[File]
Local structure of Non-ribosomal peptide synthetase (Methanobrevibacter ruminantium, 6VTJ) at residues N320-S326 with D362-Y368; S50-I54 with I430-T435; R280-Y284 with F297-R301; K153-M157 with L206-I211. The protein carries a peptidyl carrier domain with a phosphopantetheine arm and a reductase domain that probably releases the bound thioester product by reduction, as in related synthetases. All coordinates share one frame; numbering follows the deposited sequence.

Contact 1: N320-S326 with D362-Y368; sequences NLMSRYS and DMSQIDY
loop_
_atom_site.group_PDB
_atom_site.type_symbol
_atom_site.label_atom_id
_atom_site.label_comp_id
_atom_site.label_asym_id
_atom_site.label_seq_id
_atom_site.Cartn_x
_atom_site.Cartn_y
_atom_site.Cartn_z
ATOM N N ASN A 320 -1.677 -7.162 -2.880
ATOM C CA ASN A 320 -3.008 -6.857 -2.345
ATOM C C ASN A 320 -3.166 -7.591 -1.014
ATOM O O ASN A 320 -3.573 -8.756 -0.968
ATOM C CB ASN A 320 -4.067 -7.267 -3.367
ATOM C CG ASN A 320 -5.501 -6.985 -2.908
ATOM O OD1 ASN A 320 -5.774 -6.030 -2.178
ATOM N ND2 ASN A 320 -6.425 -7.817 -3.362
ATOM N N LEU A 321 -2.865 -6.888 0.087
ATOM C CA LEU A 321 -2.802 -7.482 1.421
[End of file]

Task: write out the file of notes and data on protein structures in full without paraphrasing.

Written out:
Local structure of Non-ribosomal peptide synthetase (Methanobrevibacter ruminantium, 6VTJ) at residues N320-S326 with D362-Y368; S50-I54 with I430-T435; R280-Y284 with F297-R301; K153-M157 with L206-I211. The protein carries a peptidyl carrier domain with a phosphopantetheine arm and a reductase domain that probably releases the bound thioester product by reduction, as in related synthetases. All coordinates share one frame; numbering follows the deposited sequence.

Contact 1: N320-S326 with D362-Y368; sequences NLMSRYS and DMSQIDY
loop_
_atom_site.group_PDB
_atom_site.type_symbol
_atom_site.label_atom_id
_atom_site.label_comp_id
_atom_site.label_asym_id
_atom_site.label_seq_id
_atom_site.Cartn_x
_atom_site.Cartn_y
_atom_site.Cartn_z
ATOM N N ASN A 320 -1.677 -7.162 -2.880
ATOM C CA ASN A 320 -3.008 -6.857 -2.345
ATOM C C ASN A 320 -3.166 -7.591 -1.014
ATOM O O ASN A 320 -3.573 -8.756 -0.968
ATOM C CB ASN A 320 -4.067 -7.267 -3.367
ATOM C CG ASN A 320 -5.501 -6.985 -2.908
ATOM O OD1 ASN A 320 -5.774 -6.030 -2.178
ATOM N ND2 ASN A 320 -6.425 -7.817 -3.362
ATOM N N LEU A 321 -2.865 -6.888 0.087
ATOM C CA LEU A 321 -2.802 -7.482 1.421